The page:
More trees are needed to shade New Jersey’s cities


By Michele S. Byers

Stand in the sun on a hot summer afternoon and wilt. Step into the shade and feel instant relief.

Now imagine places without shade. Many New Jersey cities have too much pavement and concrete, and not enough trees with leafy canopies. Urban neighborhoods without shade trees can be up to 12 degrees hotter than nearby treed suburbs.

As heat waves scorch the country this summer, the importance of trees in urban landscapes cannot be overstated.

A New York Times article recently described mature trees as “stationary superheroes” that defend against extreme heat – which kills more people in the United States than tornadoes or hurricanes.

According to a 2020 study by the National Biotechnology Information Center, high temperatures are a major cause of avoidable, premature deaths. Heat was a contributing factor in as many as 12,000 deaths a year during the 2010s, the study found, and it may lead to even higher numbers with a warming climate.

In addition, research shows that living in areas of excessive heat, with limited green space, can negatively impact people’s mental health and ability to process information.

Trees make urban neighborhoods healthier and more livable, says Meredith Brown, coordinator of the Urban Airshed Reforestation Program of the New Jersey Tree Foundation, a nonprofit dedicated to planting trees in New Jersey cities.

Since 1998, the tree foundation has contributed nearly 257,000 urban trees to this state we’re in.

After a tree planting, she said, “the impacts are almost immediate. You can see this pop of greenery in the neighborhood. As the trees grow, they are going to shade the sidewalk, absorb storm water, clean up the air and soften the landscape.”

Tree-lined streets also foster neighborhood pride and can entice residents to get outside and exercise.

The New Jersey Tree Foundation provides trees for free to neighborhood groups, schools and residents who request them.

“We focus on the most urban places in New Jersey,” said Meredith. “It’s completely voluntary. Residents have to sign off and say they want a tree in front of their home and will care for it. When we work with residents, we ask that a minimum of 10 trees be planted, which is a good chunk of that block. But we can accommodate as big a need as there is.”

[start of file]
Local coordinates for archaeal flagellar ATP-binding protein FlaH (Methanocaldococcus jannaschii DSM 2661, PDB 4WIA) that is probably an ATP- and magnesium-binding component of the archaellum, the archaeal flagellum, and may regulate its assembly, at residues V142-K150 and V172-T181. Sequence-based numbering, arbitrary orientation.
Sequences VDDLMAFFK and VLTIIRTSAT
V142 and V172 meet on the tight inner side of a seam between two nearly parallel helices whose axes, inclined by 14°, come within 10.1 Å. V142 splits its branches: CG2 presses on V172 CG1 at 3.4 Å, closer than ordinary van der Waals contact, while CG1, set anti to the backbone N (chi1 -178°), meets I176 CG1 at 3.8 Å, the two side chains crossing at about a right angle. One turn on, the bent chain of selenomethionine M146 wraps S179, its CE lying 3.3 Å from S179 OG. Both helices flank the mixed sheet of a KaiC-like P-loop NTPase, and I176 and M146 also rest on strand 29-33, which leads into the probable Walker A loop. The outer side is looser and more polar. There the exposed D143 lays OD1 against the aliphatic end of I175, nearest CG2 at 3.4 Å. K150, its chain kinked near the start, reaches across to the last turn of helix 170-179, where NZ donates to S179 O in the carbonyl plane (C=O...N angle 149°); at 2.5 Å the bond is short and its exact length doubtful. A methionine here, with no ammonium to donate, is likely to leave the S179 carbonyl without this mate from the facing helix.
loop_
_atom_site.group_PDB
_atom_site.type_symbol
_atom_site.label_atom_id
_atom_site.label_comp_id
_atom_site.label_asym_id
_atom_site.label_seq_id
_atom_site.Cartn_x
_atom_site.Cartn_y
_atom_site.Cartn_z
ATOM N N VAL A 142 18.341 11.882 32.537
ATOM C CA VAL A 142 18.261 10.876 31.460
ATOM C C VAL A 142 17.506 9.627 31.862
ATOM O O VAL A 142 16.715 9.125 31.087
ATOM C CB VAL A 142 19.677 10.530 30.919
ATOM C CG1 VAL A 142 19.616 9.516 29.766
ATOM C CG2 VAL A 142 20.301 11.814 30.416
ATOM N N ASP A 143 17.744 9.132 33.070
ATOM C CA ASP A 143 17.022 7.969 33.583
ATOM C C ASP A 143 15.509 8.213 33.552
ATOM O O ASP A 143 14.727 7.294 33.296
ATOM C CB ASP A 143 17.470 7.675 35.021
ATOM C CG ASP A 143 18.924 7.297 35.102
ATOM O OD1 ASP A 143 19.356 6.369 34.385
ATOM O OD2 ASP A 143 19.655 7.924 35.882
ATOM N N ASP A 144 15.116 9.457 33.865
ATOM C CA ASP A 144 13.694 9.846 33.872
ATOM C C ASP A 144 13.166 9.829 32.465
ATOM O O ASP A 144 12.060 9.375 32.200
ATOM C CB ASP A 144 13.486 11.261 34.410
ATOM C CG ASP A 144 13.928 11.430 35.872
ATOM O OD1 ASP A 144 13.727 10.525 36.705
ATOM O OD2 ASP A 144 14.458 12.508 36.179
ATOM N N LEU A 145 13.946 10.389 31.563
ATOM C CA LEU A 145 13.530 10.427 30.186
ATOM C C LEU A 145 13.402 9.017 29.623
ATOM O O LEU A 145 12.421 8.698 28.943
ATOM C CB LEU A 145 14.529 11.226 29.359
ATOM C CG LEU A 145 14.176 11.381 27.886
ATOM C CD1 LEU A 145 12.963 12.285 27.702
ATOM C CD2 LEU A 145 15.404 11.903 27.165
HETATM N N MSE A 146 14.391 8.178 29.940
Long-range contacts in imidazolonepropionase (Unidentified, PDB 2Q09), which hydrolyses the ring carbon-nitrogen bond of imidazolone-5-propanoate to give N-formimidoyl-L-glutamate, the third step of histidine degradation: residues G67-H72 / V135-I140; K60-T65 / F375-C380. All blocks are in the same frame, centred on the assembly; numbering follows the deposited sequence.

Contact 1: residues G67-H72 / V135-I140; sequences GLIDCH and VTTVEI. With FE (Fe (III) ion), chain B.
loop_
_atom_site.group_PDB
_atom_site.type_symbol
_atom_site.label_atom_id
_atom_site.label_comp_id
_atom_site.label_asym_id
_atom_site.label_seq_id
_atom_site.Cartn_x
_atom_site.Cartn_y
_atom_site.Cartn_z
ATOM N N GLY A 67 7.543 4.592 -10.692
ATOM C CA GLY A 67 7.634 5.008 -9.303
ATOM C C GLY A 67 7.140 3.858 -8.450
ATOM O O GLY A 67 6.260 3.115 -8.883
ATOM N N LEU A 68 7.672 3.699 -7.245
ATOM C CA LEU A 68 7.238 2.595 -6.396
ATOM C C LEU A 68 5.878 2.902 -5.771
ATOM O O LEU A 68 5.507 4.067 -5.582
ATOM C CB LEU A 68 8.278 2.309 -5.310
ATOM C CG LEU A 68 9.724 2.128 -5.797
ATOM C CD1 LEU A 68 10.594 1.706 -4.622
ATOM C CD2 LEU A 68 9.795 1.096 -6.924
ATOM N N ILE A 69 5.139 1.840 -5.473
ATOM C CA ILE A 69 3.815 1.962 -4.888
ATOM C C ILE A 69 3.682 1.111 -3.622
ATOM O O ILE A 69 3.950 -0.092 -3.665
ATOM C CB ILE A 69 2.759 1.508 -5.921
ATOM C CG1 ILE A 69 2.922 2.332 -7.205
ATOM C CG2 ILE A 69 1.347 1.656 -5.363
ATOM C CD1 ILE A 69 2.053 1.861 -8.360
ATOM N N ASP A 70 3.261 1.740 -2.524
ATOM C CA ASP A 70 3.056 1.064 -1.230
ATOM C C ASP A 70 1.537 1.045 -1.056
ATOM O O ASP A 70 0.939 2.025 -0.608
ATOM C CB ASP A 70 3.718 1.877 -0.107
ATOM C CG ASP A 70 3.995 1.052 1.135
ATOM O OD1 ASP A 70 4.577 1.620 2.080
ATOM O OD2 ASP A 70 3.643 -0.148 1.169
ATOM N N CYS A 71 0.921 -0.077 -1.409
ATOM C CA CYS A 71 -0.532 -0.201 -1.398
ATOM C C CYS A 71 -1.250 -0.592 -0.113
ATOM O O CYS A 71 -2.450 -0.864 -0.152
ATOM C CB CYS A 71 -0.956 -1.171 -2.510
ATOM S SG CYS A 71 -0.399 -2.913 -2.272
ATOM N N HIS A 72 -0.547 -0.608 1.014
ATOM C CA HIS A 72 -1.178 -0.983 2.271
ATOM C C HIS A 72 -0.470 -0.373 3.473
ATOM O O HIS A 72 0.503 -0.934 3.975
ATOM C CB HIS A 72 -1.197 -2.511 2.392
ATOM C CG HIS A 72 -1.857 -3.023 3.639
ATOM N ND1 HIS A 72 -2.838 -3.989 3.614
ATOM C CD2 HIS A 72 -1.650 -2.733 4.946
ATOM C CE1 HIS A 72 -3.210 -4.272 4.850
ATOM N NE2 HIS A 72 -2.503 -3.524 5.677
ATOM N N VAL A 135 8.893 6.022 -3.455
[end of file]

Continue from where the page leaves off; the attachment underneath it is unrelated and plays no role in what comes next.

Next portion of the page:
The New Jersey Tree Foundation’s efforts to improve urban quality of life may soon be boosted by new bills sponsored by New Jersey Congresswoman Bonnie Watson Coleman and U.S. Sen. Cory Booker.

In June, Coleman introduced the Saving Hazardous and Declining Environments (SHADE) Act, which would plant trees in formerly “redlined” neighborhoods and other overburdened communities.

Redlining, a now-illegal discriminatory housing policy, historically denied investment and resources like insurance and home loans in predominantly minority neighborhoods. The lasting effects of these policies can be seen today in city neighborhoods bare of trees and very hot in summer.

A 2020 study examined 108 urban areas in the United States and found that almost all formerly redlined areas experienced higher land surface temperatures than non-redlined areas, due to reduced tree cover and increased asphalt and concrete surfaces.

Redlined areas are on average 4.68 degrees warmer than in non-redlined areas, with discrepancies as high as 12.6 degrees.

“For almost 100 years, minority communities in the United States have been the target of redlining,” said Coleman. “Significant evidence has shown the negative environmental effects of redlining and demonstrates the crucial need for the reduction of temperatures in urban areas.”

Not only do trees provide direct shade – reducing the amount of solar radiation hitting heat-absorbing surfaces – they also decrease surrounding air temperatures through evapotranspiration.

This is the process through which trees absorb water from the ground and release it into the air in the form of cooling vapor.

According to the U.S. Environmental Protection Agency, shaded areas are cooler than those in direct sun by 20 to 45 degrees and evapotranspiration can further drop temperatures by 2 to 9 degrees.

And even more help could come from the Climate Stewardship Act, co-sponsored by Booker.

The Climate Stewardship Act would support voluntary climate stewardship practices on more than 100 million acres of farmland, plant billions of trees to revive deforested landscapes and expand urban tree cover, re-establish the Civilian Conservation Corps, restore more than two million acres of coastal wetlands, and invest in renewable energy.

This summer, take notice of the trees around you and appreciate their magic cooling power. All New Jersey neighborhoods deserve to enjoy the improved health and well-being provided by shade trees.

For more information about the New Jersey Tree Foundation, go to

Michele S. Byers is the executive director of the New Jersey Conservation Foundation.